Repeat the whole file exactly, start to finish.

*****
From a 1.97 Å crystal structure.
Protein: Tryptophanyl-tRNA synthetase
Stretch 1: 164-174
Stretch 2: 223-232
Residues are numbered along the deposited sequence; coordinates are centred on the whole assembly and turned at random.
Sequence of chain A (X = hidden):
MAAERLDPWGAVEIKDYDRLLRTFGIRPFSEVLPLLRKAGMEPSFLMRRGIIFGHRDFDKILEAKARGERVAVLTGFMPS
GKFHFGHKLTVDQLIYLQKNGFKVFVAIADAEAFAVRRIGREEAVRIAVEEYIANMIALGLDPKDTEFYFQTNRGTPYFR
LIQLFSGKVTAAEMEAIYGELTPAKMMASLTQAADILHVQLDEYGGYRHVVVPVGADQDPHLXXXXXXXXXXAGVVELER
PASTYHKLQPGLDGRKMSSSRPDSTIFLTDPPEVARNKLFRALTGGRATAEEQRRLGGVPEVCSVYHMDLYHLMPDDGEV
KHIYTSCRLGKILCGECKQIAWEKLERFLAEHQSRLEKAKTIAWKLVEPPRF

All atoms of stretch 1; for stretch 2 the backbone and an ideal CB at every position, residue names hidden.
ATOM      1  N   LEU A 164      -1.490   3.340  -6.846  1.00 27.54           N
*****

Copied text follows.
From a 1.97 Å crystal structure.
Protein: Tryptophanyl-tRNA synthetase
Stretch 1: 164-174
Stretch 2: 223-232
Residues are numbered along the deposited sequence; coordinates are centred on the whole assembly and turned at random.
Sequence of chain A (X = hidden):
MAAERLDPWGAVEIKDYDRLLRTFGIRPFSEVLPLLRKAGMEPSFLMRRGIIFGHRDFDKILEAKARGERVAVLTGFMPS
GKFHFGHKLTVDQLIYLQKNGFKVFVAIADAEAFAVRRIGREEAVRIAVEEYIANMIALGLDPKDTEFYFQTNRGTPYFR
LIQLFSGKVTAAEMEAIYGELTPAKMMASLTQAADILHVQLDEYGGYRHVVVPVGADQDPHLXXXXXXXXXXAGVVELER
PASTYHKLQPGLDGRKMSSSRPDSTIFLTDPPEVARNKLFRALTGGRATAEEQRRLGGVPEVCSVYHMDLYHLMPDDGEV
KHIYTSCRLGKILCGECKQIAWEKLERFLAEHQSRLEKAKTIAWKLVEPPRF

All atoms of stretch 1; for stretch 2 the backbone and an ideal CB at every position, residue names hidden.
ATOM      1  N   LEU A 164      -1.490   3.340  -6.846  1.00 27.54           N